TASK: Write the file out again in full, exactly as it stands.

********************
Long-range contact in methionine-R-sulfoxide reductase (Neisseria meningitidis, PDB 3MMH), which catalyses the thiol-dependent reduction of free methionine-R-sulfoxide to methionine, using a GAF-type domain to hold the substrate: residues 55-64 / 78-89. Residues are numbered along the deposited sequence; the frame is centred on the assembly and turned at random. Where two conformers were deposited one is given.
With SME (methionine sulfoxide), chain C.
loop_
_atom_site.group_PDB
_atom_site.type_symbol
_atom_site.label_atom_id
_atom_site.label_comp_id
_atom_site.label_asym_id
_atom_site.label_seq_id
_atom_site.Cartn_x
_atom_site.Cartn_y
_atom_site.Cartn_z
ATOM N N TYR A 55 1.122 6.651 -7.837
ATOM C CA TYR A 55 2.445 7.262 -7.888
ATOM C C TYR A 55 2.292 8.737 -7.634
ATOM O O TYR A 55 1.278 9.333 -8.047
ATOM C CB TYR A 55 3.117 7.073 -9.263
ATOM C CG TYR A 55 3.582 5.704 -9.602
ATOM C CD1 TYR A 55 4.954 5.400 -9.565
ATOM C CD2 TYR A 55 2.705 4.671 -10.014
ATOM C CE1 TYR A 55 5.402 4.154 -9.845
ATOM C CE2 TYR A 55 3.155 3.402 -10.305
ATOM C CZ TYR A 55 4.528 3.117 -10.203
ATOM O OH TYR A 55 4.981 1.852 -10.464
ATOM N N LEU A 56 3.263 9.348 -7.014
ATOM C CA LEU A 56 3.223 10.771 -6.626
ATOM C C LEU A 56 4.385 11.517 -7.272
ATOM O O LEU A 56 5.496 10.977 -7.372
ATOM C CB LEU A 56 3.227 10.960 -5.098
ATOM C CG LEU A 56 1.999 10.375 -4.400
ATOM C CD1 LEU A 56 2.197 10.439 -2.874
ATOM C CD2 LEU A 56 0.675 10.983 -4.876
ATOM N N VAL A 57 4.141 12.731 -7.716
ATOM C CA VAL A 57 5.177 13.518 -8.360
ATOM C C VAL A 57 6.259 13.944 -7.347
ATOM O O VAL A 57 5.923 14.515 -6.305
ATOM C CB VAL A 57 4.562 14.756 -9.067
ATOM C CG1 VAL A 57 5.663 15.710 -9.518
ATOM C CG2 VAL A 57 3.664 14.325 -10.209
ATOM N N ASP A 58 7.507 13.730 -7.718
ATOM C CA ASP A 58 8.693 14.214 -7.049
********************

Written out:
Long-range contact in methionine-R-sulfoxide reductase (Neisseria meningitidis, PDB 3MMH), which catalyses the thiol-dependent reduction of free methionine-R-sulfoxide to methionine, using a GAF-type domain to hold the substrate: residues 55-64 / 78-89. Residues are numbered along the deposited sequence; the frame is centred on the assembly and turned at random. Where two conformers were deposited one is given.
With SME (methionine sulfoxide), chain C.
loop_
_atom_site.group_PDB
_atom_site.type_symbol
_atom_site.label_atom_id
_atom_site.label_comp_id
_atom_site.label_asym_id
_atom_site.label_seq_id
_atom_site.Cartn_x
_atom_site.Cartn_y
_atom_site.Cartn_z
ATOM N N TYR A 55 1.122 6.651 -7.837
ATOM C CA TYR A 55 2.445 7.262 -7.888
ATOM C C TYR A 55 2.292 8.737 -7.634
ATOM O O TYR A 55 1.278 9.333 -8.047
ATOM C CB TYR A 55 3.117 7.073 -9.263
ATOM C CG TYR A 55 3.582 5.704 -9.602
ATOM C CD1 TYR A 55 4.954 5.400 -9.565
ATOM C CD2 TYR A 55 2.705 4.671 -10.014
ATOM C CE1 TYR A 55 5.402 4.154 -9.845
ATOM C CE2 TYR A 55 3.155 3.402 -10.305
ATOM C CZ TYR A 55 4.528 3.117 -10.203
ATOM O OH TYR A 55 4.981 1.852 -10.464
ATOM N N LEU A 56 3.263 9.348 -7.014
ATOM C CA LEU A 56 3.223 10.771 -6.626
ATOM C C LEU A 56 4.385 11.517 -7.272
ATOM O O LEU A 56 5.496 10.977 -7.372
ATOM C CB LEU A 56 3.227 10.960 -5.098
ATOM C CG LEU A 56 1.999 10.375 -4.400
ATOM C CD1 LEU A 56 2.197 10.439 -2.874
ATOM C CD2 LEU A 56 0.675 10.983 -4.876
ATOM N N VAL A 57 4.141 12.731 -7.716
ATOM C CA VAL A 57 5.177 13.518 -8.360
ATOM C C VAL A 57 6.259 13.944 -7.347
ATOM O O VAL A 57 5.923 14.515 -6.305
ATOM C CB VAL A 57 4.562 14.756 -9.067
ATOM C CG1 VAL A 57 5.663 15.710 -9.518
ATOM C CG2 VAL A 57 3.664 14.325 -10.209
ATOM N N ASP A 58 7.507 13.730 -7.718
ATOM C CA ASP A 58 8.693 14.214 -7.049